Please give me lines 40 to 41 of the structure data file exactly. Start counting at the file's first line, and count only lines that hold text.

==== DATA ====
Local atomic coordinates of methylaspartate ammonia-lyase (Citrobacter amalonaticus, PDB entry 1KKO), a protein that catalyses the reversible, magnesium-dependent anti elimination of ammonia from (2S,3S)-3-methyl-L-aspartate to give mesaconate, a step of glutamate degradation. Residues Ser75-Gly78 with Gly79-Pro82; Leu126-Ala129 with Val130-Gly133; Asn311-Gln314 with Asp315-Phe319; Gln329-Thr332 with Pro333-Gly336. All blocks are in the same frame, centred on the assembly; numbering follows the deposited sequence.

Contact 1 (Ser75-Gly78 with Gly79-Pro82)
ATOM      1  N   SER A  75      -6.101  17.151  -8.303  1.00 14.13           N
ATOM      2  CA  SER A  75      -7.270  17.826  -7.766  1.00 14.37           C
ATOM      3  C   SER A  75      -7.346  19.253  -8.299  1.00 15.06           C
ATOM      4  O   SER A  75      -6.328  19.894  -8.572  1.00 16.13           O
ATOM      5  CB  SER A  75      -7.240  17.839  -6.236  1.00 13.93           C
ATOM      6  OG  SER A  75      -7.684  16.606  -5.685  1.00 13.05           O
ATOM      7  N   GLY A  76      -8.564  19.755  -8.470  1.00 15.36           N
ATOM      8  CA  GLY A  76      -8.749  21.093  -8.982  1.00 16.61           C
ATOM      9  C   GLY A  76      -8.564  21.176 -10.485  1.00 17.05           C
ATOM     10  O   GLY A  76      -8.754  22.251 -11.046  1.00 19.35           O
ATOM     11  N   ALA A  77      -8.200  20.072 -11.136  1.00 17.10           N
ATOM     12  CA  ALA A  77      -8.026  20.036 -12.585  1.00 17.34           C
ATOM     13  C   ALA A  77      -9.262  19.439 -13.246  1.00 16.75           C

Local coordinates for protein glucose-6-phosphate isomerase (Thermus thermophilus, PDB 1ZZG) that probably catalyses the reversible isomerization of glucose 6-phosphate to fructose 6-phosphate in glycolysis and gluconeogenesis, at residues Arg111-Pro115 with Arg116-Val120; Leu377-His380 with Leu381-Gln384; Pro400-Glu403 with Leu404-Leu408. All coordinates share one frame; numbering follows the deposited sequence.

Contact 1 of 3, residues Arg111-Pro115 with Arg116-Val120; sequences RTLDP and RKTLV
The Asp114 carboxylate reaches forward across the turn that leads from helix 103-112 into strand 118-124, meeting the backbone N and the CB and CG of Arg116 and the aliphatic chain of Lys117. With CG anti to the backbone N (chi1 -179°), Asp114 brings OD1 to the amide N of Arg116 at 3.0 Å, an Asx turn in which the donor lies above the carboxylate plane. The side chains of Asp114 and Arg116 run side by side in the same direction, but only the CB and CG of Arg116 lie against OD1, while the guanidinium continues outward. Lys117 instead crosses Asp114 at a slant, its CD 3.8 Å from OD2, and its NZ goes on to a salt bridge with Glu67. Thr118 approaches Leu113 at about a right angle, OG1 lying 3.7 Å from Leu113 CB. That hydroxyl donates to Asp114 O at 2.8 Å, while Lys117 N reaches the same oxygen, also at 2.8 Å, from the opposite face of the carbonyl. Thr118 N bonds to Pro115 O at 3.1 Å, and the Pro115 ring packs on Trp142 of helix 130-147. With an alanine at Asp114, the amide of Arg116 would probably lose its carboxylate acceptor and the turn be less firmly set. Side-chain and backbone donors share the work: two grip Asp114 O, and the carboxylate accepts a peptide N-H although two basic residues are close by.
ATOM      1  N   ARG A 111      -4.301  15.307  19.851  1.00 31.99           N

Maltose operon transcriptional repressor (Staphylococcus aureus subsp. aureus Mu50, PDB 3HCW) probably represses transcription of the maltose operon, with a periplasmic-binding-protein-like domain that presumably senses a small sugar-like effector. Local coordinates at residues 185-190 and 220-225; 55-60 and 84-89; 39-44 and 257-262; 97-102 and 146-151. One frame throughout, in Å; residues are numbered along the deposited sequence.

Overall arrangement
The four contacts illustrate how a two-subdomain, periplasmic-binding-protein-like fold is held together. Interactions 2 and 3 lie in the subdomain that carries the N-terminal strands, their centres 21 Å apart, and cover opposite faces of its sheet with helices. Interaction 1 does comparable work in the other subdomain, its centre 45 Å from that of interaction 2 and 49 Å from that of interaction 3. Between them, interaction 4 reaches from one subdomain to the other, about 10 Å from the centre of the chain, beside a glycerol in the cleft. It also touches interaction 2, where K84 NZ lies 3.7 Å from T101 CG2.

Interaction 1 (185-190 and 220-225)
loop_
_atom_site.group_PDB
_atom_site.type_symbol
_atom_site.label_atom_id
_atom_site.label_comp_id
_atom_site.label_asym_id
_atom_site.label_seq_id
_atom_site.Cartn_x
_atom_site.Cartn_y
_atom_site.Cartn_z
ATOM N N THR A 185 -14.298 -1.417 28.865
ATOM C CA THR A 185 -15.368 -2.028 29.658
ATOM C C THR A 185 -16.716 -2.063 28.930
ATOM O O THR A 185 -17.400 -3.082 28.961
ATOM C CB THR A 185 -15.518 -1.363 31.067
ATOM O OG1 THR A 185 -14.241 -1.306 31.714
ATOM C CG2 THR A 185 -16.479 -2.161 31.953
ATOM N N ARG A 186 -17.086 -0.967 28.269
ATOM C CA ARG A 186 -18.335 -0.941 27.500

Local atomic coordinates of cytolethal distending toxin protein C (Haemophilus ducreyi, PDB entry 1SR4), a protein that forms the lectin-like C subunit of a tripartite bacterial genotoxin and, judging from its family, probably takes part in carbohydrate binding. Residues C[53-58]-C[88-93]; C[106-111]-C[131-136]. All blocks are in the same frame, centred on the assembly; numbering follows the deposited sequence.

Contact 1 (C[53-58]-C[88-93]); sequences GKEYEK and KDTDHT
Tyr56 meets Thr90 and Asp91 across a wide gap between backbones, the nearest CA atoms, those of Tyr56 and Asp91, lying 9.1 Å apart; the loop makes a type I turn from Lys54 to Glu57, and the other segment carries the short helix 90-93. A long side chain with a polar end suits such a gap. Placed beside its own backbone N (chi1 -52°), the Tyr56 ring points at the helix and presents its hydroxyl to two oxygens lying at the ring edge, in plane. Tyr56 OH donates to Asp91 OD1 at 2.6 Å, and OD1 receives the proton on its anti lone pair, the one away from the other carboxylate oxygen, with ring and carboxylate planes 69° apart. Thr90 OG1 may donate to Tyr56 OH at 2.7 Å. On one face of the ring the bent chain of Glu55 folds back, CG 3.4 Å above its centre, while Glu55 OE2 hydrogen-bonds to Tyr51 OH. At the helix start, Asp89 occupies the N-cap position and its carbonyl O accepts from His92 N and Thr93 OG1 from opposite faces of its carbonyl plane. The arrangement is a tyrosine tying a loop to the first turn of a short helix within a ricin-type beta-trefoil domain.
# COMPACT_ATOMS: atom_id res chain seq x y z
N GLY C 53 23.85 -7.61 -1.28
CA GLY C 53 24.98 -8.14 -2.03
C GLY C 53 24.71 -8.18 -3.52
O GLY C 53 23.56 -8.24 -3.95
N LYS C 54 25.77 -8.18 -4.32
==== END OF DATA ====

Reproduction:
ATOM C CG2 THR A 185 -16.479 -2.161 31.953
ATOM N N ARG A 186 -17.086 -0.967 28.269